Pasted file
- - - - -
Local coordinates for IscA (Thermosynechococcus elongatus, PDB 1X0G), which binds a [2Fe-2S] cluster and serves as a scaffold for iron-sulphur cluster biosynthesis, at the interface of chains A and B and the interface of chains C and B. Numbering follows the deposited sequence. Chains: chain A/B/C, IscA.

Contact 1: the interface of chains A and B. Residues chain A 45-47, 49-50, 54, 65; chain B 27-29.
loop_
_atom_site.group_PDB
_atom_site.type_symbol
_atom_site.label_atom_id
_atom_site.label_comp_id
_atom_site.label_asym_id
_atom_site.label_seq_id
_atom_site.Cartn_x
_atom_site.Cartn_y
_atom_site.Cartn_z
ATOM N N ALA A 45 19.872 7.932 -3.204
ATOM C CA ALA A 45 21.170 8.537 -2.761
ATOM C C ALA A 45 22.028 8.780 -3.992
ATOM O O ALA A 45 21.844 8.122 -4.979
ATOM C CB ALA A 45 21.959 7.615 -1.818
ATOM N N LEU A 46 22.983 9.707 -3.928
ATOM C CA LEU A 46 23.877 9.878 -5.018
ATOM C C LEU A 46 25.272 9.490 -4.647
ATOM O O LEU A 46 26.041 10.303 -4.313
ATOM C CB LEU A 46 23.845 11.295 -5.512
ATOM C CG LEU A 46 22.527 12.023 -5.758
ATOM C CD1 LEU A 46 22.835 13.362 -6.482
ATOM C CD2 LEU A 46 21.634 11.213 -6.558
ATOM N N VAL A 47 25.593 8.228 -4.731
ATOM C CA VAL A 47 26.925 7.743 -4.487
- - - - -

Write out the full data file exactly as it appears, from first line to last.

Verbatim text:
Local coordinates for IscA (Thermosynechococcus elongatus, PDB 1X0G), which binds a [2Fe-2S] cluster and serves as a scaffold for iron-sulphur cluster biosynthesis, at the interface of chains A and B and the interface of chains C and B. Numbering follows the deposited sequence. Chains: chain A/B/C, IscA.

Contact 1: the interface of chains A and B. Residues chain A 45-47, 49-50, 54, 65; chain B 27-29.
loop_
_atom_site.group_PDB
_atom_site.type_symbol
_atom_site.label_atom_id
_atom_site.label_comp_id
_atom_site.label_asym_id
_atom_site.label_seq_id
_atom_site.Cartn_x
_atom_site.Cartn_y
_atom_site.Cartn_z
ATOM N N ALA A 45 19.872 7.932 -3.204
ATOM C CA ALA A 45 21.170 8.537 -2.761
ATOM C C ALA A 45 22.028 8.780 -3.992
ATOM O O ALA A 45 21.844 8.122 -4.979
ATOM C CB ALA A 45 21.959 7.615 -1.818
ATOM N N LEU A 46 22.983 9.707 -3.928
ATOM C CA LEU A 46 23.877 9.878 -5.018
ATOM C C LEU A 46 25.272 9.490 -4.647
ATOM O O LEU A 46 26.041 10.303 -4.313
ATOM C CB LEU A 46 23.845 11.295 -5.512
ATOM C CG LEU A 46 22.527 12.023 -5.758
ATOM C CD1 LEU A 46 22.835 13.362 -6.482
ATOM C CD2 LEU A 46 21.634 11.213 -6.558
ATOM N N VAL A 47 25.593 8.228 -4.731
ATOM C CA VAL A 47 26.925 7.743 -4.487